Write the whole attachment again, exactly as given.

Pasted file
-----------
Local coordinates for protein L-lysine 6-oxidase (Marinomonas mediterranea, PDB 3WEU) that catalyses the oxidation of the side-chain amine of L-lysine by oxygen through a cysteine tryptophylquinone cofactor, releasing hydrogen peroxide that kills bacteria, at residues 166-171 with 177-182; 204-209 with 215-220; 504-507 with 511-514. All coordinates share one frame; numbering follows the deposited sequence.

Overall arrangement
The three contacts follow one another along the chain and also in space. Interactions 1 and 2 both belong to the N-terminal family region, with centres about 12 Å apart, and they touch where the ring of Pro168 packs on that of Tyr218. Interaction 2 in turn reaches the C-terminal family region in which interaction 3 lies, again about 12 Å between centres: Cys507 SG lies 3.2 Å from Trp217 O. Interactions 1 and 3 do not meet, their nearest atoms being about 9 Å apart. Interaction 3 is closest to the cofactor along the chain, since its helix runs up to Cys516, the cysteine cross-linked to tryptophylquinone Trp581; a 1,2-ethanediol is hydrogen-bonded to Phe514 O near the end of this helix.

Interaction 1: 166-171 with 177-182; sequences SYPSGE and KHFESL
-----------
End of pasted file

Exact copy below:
Local coordinates for protein L-lysine 6-oxidase (Marinomonas mediterranea, PDB 3WEU) that catalyses the oxidation of the side-chain amine of L-lysine by oxygen through a cysteine tryptophylquinone cofactor, releasing hydrogen peroxide that kills bacteria, at residues 166-171 with 177-182; 204-209 with 215-220; 504-507 with 511-514. All coordinates share one frame; numbering follows the deposited sequence.

Overall arrangement
The three contacts follow one another along the chain and also in space. Interactions 1 and 2 both belong to the N-terminal family region, with centres about 12 Å apart, and they touch where the ring of Pro168 packs on that of Tyr218. Interaction 2 in turn reaches the C-terminal family region in which interaction 3 lies, again about 12 Å between centres: Cys507 SG lies 3.2 Å from Trp217 O. Interactions 1 and 3 do not meet, their nearest atoms being about 9 Å apart. Interaction 3 is closest to the cofactor along the chain, since its helix runs up to Cys516, the cysteine cross-linked to tryptophylquinone Trp581; a 1,2-ethanediol is hydrogen-bonded to Phe514 O near the end of this helix.

Interaction 1: 166-171 with 177-182; sequences SYPSGE and KHFESL